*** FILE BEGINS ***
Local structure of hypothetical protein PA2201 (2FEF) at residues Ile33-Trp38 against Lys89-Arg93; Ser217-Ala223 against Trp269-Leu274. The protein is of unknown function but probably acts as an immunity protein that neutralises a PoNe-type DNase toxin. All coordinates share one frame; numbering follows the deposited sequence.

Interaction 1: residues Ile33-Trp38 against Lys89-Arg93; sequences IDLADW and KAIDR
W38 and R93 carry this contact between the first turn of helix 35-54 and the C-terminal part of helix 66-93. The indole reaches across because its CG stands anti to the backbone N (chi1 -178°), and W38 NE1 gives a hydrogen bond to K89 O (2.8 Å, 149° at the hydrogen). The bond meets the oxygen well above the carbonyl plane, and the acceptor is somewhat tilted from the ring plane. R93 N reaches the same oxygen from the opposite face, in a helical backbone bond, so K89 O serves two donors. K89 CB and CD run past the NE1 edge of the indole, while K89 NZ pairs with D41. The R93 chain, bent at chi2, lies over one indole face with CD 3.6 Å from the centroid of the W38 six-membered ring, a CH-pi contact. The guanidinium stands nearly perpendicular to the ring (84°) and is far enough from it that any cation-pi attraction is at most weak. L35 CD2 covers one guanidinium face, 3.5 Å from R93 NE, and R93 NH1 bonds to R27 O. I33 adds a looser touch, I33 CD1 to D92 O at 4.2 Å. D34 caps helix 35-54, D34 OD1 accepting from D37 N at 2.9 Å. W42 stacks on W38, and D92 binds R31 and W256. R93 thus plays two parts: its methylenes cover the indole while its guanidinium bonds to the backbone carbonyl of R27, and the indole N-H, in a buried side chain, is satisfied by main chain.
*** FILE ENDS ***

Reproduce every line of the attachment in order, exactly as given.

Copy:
Local structure of hypothetical protein PA2201 (2FEF) at residues Ile33-Trp38 against Lys89-Arg93; Ser217-Ala223 against Trp269-Leu274. The protein is of unknown function but probably acts as an immunity protein that neutralises a PoNe-type DNase toxin. All coordinates share one frame; numbering follows the deposited sequence.

Interaction 1: residues Ile33-Trp38 against Lys89-Arg93; sequences IDLADW and KAIDR
W38 and R93 carry this contact between the first turn of helix 35-54 and the C-terminal part of helix 66-93. The indole reaches across because its CG stands anti to the backbone N (chi1 -178°), and W38 NE1 gives a hydrogen bond to K89 O (2.8 Å, 149° at the hydrogen). The bond meets the oxygen well above the carbonyl plane, and the acceptor is somewhat tilted from the ring plane. R93 N reaches the same oxygen from the opposite face, in a helical backbone bond, so K89 O serves two donors. K89 CB and CD run past the NE1 edge of the indole, while K89 NZ pairs with D41. The R93 chain, bent at chi2, lies over one indole face with CD 3.6 Å from the centroid of the W38 six-membered ring, a CH-pi contact. The guanidinium stands nearly perpendicular to the ring (84°) and is far enough from it that any cation-pi attraction is at most weak. L35 CD2 covers one guanidinium face, 3.5 Å from R93 NE, and R93 NH1 bonds to R27 O. I33 adds a looser touch, I33 CD1 to D92 O at 4.2 Å. D34 caps helix 35-54, D34 OD1 accepting from D37 N at 2.9 Å. W42 stacks on W38, and D92 binds R31 and W256. R93 thus plays two parts: its methylenes cover the indole while its guanidinium bonds to the backbone carbonyl of R27, and the indole N-H, in a buried side chain, is satisfied by main chain.